The Aeronauts REVIEW – Reaches for the Stars, Falls Just Short

It might not be on the level of greatness, but Felicity Jones and Eddie Redmayne in a movie together is always worth seeing.

The Aeronauts follows 19th century scientist James Glaisher (Eddie Redmayne) and hot air balloon pilot Amelia Wren (Felicity Jones) as they attempt to fly higher than anyone before, leading to a dangerous and action-packed adventure thousands of feet above the ground. Although the title of the film sounds like something you’d expect to find on a children’s TV channel, this movie is, at times, beautiful, exhilarating and a whole lot of fun. Yet, while the film aims for the stars, it falls just short of achieving greatness.

The story is very loosely based on real events, and, while the extent to which writers Tom Harper and co drift from the real story feels like a bit of a cop-out, this creative freedom allows for an incredibly interesting and immersive adventure beyond the clouds. Harper’s decision to ignore the constraints of reality enables the development of a number of exciting set-pieces that emphasise the life-or-death stakes that these characters face. One particular scene, in which Amelia falls from the balloon after attempting to perform some risky mid-flight maintenance, is so impressively engaging that you physically feel yourself falling with her – leading to an embarrassingly twitchy reaction reminiscent of when you fall over in a dream.

The film is remarkably shot, with cinematographer George Steel developing gorgeous scenes throughout the entirety of the characters’ journey. The paradox between Harper’s dynamic, enveloping direction during the film’s more eventful sequences and the stunning, serene cinematography in the film’s more tranquil and introspective moments works brilliantly, ensuring the audience experiences the full range of visual joys that the movie has to offer.

However, the film’s decision to break up the adventure with needless moments of backstory and exposition is disappointing, causing a loss of momentum in its most impactful moments. While witnessing Amelia’s struggles as she fights back against what it means to be a woman in 19th century England leads to some poignant statements, and a compelling dynamic between herself and her more ‘traditional’ sister, Antonia (Phoebe Fox), it feels out of place with the rest of the experience, as though the writers felt obliged to add depth to an otherwise action-centric storyline.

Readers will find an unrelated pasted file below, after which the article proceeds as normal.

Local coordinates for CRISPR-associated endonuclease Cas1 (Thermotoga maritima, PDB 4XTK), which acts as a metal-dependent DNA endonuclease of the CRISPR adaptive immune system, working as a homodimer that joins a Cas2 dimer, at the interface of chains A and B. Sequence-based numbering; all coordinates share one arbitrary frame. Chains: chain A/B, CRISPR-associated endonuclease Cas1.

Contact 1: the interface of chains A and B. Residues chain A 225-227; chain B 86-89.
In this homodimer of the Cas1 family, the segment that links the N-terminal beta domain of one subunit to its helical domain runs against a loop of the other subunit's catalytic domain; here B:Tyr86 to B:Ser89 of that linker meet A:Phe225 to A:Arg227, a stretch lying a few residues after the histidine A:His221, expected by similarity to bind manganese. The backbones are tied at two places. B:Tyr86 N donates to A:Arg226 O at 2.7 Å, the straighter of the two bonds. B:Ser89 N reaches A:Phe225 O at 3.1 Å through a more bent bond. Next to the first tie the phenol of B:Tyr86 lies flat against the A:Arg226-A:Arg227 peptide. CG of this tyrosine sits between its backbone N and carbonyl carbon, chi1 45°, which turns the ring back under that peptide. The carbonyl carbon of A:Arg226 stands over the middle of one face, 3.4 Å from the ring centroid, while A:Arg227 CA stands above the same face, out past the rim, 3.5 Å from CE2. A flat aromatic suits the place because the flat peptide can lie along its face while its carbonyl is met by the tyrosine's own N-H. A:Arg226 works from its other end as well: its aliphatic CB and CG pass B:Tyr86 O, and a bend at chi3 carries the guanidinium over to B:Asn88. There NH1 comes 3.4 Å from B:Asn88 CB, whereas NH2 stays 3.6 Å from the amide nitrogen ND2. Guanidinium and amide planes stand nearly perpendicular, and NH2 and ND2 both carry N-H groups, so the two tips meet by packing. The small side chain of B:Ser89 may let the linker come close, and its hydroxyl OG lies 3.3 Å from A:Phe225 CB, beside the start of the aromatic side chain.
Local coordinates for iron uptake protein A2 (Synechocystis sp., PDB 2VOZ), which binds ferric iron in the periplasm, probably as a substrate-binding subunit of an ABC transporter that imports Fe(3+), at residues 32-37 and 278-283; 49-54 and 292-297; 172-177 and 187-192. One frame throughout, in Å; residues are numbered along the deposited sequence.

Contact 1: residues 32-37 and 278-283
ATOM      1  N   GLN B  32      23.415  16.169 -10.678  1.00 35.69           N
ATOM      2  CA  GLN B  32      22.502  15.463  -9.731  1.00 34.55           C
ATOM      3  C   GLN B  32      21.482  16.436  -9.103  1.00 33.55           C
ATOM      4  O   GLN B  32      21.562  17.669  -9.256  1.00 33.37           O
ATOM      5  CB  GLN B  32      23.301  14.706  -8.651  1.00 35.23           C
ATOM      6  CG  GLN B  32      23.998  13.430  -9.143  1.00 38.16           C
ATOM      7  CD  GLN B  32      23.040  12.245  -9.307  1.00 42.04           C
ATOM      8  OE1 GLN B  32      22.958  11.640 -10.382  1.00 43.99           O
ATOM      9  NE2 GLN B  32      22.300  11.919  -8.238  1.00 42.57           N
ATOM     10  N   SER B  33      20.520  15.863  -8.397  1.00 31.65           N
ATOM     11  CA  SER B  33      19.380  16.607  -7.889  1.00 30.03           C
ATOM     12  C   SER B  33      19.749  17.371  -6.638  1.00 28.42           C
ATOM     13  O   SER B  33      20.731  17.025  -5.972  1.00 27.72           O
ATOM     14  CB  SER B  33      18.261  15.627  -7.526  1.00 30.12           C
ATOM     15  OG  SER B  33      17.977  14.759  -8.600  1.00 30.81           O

The message of her struggle is admirable, but treads similar ground to previous films such as Miss Potter, feeling far too familiar as a result. As too does James’ backstory, with the relationship between himself and mentor Ned Chambers (Robert Glenister) relying too heavily on the overused biopic trope of ‘frustratingly out-of-touch teacher vs well-intentioned, overlooked rookie’.

Nonetheless, the leading duo do a fantastic job with the roles they’re given, ensuring that these characters remain interesting enough to keep the audience entertained throughout the majority of the film. Felicity Jones is delightful as the rebellious Amelia, demonstrating an abundance of charm and mischief that enchants the audience from the first scene. Yet under her playful charisma, Jones also manages to display an underlying sense of grief that torments the character, making Amelia feel more human and relatable to the viewer.

Redmayne has a much simpler role as the well-spoken, restless James, but does a solid job of avoiding the stereotypes that often come with such a character. The chemistry between the two is impressively alluring, with Jones and Redmayne’s history in previous films helping them to develop a natural, convincing dynamic that, despite the filmmakers resisting the temptation to make this an outright love story, has you openly rooting for them as a couple.

So, while the film fails in its attempts to achieve greatness, this is still a gorgeous, immersive and interesting adventure, led by two of the finest British actors working today. While some disappointing storytelling decisions frustrate the momentum of the movie, there is still more than enough to keep the audience entertained for the relatively short runtime (1 hour and 40 minutes). It may not reach the stars, but it’s certainly up there with some of the most enjoyable films of the year.

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The Aeronauts reaches for the stars, but some frustrating storytelling decisions means it falls just short of greatness.